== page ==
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M. GARNERIN'S ACCOUNT OF his" ASCENT FROM Sr. GEORGE'S PR
RADE, North Audler-STREET, and DESCENT WITH A PARACHUTE,
ascent, and of my tith descent in distinguished perfonages. The parza parachute, took place on Tuesday chute was gradualiy tulpended, ani the lait, on a very tine day, and in the pre- breeze, which was very gentle, did not fence of an immense crowd of specta- produce the least obfacle.--Ar length tors, who filled the streets, windows, I haltened to ballalt my cylindrical and houses, and the scatfoldings erected bark, and to place myseif in it; a fight round the place of my departure, which, which the public conteinplated with alas ! was the only spot not crowded deep intereit-it seemed at that mo. with spectators!
ment as if every heart beat in unison; It is necessary, when I undertake the for, though I have not tire advantage experiment of the parachute, that I of speaking Englilli, every one underfhould know the State of the atmo. ttood my lagns. I allertained the Ipliere, in order to enable me to judge height of the barometer, which was at of the courle I am to take ; and allo to 29; inches. I now prelled the moment adopt the precautions proper to ensure of my departure, and the period of tulsuccess. About three in the afternoon, filling my engagements with the BriI had the fatistaćtion of having a first silh pubiic. All the cords were cut; indication from the agreeable eifect of I role amidst the most expresive a very pretty Montgolfier balloon, filence, and, launching into infinite which was fent off froin the environs space, diicovered from on high the of St. George's Parade, and which countless multitude that sent up their took a direction over Mary-la-bonne- fighs and prayers for my fafety. My fields.
parachute, in the form of a dome over Tbe success of this experiment ought my head, had a majestic effect. I not to prevent me from expresling my quickened my ascending impulse, and opinion of the dangers that may result role through light and thin vapours, to the general latety from the daily where the cold informed me that I was abuse of those night. experiments, entering into the upper region. I fol which are not always directed by per- lowed attentively the route I was takfons conversant with the subject. One ing, and perceived that I had reached fhudders when one thinks, that a ma.. the extreinity of the City, and that ini. chine of this kind may fall, and fall on mense fields and meadows offered themfire, upon the cordage of a thip, and felves for my descent.*. : I examined thus involve, in one great confagra, my baronieter, which I found fallen to tion, all that conititutes the wealth of 23 inches--the sky was clear, the mo. one of the first Cities in the world.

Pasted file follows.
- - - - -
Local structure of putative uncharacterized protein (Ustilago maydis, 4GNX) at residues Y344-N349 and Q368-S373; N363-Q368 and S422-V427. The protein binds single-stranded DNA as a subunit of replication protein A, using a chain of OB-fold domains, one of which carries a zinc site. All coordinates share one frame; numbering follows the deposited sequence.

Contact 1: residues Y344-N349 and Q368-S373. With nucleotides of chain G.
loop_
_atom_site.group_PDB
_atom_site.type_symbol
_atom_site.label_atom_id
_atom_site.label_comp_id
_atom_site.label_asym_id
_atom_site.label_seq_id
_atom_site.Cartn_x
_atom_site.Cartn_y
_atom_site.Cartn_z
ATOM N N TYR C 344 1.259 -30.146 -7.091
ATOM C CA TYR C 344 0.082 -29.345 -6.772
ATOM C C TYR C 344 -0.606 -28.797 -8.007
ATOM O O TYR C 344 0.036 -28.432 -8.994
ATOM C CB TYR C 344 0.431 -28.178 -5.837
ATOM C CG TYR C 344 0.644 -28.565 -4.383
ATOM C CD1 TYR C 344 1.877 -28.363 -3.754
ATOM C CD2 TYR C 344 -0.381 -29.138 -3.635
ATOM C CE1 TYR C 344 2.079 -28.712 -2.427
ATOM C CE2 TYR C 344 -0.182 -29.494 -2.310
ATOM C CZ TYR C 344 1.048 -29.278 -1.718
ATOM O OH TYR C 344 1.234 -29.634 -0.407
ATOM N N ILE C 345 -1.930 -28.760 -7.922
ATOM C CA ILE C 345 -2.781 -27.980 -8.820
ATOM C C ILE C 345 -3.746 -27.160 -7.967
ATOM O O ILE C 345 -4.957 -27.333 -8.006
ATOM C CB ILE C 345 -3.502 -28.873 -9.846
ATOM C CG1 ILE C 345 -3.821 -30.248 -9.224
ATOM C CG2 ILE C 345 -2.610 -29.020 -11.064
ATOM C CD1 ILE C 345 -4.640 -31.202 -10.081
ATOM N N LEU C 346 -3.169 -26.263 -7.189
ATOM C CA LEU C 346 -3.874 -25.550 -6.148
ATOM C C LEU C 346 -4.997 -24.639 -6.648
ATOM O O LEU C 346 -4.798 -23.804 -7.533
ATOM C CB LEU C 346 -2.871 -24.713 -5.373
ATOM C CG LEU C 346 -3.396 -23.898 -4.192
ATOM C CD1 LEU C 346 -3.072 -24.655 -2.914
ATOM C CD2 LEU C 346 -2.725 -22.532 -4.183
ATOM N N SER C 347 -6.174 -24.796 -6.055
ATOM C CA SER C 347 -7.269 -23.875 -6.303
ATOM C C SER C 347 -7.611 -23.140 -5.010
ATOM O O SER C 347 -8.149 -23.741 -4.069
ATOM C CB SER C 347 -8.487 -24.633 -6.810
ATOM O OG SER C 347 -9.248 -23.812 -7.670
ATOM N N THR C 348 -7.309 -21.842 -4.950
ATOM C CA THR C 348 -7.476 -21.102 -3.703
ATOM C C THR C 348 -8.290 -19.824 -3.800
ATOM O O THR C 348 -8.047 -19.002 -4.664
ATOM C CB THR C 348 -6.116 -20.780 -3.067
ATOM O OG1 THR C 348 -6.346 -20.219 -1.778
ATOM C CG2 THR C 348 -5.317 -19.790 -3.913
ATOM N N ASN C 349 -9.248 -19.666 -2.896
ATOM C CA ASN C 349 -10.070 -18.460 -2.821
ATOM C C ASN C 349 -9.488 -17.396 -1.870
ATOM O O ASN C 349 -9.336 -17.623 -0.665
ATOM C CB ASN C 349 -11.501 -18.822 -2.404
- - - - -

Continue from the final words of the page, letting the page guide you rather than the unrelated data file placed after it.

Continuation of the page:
ment favourable, and I threw down The use of these machines was prohi- my flag to endeavour to thew to the bited in France; and the Consular Go- people affembled that I was on the vernment confided to me alone the di. point of cutting the cord that lubrection of night balloons, which I pended me between Heaven and Earth. conceived and introduced into the na. I made every neceffay disposition, pre. tional fetes,
pared my ballait, and meatured with my . Convinced of the direction of the eye the vast (pace that separated me wind, I hattened the filling of the bal. from the rest of the human race. I loon, and at five P. M. I tilled the pi felt my courage confirmed by the cer. Jot balloon which Mrs. Sheridan did tainty ihat my combinations were juit. me the honour to launch. 1: leened I then took out my knife, and witba to me that I was conciliating the fa: band frm, from a conscience wid of reo vour of Heaven by the interference of proach, and which, bas never been lijiet the Graces. This pilot balloon ałcendagriaf any one but in the field of valory, ed quickly, and was soon out of light, I cut the cord. Ny balloon role, marking out my career towards the and I det mylelf precipitated with North-eat. Whilst the anxious crowd a velocity which M3s shecked. liy were following the path of my little the suddin and of my palapilot, I suspended the parachute to tlie chute. I fiw tuit all my cricula balloon: this painful and dificult ope- tions were junt ant my wine recained sation was executed with all posible calm and lesore, I endeavduttii to mo:.